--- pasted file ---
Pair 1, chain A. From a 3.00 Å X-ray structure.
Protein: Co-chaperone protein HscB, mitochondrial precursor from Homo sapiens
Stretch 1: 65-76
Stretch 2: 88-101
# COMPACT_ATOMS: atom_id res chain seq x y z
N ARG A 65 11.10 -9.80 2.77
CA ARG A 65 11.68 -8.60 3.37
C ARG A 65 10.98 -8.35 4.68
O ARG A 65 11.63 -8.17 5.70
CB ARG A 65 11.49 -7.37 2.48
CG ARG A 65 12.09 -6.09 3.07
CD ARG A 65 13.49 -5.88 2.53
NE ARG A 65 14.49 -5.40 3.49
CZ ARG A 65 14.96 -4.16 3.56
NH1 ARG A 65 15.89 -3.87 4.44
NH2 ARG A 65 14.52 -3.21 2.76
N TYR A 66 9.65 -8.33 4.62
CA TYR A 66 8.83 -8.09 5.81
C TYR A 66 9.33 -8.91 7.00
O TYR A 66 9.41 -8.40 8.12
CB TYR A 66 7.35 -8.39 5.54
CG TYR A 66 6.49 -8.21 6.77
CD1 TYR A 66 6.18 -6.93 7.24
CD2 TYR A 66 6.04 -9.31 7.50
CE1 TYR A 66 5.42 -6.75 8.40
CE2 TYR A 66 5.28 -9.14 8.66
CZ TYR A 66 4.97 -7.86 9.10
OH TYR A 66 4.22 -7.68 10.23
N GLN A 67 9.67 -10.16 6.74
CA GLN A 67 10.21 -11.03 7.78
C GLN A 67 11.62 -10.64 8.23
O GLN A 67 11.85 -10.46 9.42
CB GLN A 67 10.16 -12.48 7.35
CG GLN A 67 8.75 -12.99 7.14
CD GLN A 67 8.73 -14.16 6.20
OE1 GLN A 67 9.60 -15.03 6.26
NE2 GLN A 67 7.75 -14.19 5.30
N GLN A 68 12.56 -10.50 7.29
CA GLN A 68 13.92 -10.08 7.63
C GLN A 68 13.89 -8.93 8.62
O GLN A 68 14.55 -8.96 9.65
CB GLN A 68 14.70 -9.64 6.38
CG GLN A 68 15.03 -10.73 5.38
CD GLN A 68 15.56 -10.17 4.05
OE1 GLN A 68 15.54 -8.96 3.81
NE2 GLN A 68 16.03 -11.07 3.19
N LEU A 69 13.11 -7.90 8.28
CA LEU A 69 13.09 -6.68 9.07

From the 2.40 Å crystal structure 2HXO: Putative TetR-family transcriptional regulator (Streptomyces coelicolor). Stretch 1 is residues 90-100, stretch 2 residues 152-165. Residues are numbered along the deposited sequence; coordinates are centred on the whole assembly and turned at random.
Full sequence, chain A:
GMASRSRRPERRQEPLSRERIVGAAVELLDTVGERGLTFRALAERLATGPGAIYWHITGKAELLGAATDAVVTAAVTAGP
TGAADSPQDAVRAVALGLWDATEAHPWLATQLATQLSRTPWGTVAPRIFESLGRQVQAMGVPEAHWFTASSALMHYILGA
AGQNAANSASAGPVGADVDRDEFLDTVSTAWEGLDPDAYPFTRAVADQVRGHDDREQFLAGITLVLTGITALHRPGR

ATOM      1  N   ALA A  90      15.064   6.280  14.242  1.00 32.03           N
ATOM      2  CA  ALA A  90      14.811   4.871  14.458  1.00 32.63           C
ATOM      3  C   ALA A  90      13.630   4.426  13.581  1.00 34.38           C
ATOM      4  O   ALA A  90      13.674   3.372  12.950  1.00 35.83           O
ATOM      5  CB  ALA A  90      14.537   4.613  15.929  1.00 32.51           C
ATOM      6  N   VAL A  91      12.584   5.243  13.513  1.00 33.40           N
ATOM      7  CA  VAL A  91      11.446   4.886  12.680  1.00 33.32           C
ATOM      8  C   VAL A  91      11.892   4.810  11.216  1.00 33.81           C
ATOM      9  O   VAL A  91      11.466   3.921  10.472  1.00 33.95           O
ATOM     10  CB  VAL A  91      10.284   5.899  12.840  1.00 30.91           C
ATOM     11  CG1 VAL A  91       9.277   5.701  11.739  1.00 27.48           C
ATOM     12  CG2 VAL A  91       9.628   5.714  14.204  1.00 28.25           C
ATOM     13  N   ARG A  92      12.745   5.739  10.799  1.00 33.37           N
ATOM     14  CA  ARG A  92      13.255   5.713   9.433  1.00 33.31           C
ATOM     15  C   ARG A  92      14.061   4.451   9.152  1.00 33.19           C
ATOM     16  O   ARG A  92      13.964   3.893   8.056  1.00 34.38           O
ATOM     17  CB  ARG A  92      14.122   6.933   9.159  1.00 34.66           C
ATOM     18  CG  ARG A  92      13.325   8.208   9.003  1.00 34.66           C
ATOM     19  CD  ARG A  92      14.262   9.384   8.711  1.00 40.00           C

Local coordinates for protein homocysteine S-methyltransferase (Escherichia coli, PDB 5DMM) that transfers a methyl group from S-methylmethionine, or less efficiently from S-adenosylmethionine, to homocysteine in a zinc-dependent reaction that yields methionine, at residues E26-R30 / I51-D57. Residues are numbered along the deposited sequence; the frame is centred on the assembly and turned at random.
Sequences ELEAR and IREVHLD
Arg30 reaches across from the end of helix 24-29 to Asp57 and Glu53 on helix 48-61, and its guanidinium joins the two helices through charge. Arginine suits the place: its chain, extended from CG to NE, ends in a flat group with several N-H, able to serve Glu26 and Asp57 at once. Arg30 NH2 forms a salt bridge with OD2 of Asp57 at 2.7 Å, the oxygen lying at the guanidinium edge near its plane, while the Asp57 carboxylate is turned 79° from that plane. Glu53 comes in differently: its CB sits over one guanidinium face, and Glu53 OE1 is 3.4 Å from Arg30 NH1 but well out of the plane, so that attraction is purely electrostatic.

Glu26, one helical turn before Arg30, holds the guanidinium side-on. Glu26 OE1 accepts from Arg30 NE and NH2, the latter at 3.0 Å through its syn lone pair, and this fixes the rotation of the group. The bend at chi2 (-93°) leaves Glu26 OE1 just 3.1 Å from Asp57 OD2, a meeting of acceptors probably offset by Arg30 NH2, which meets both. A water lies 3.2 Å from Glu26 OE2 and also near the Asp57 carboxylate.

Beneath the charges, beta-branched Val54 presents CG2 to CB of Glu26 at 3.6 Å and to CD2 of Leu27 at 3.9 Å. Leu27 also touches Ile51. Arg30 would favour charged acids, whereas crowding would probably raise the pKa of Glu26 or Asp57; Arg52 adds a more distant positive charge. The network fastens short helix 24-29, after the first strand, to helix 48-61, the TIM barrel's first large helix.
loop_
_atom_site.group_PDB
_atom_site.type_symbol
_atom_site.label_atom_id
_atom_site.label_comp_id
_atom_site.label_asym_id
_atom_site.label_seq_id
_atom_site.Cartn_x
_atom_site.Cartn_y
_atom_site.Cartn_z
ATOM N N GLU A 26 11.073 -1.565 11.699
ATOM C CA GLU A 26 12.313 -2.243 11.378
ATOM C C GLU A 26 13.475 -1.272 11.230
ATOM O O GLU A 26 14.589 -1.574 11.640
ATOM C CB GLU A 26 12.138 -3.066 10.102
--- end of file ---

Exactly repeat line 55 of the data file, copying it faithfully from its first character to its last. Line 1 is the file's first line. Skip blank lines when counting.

ATOM      2  CA  ALA A  90      14.811   4.871  14.458  1.00 32.63           C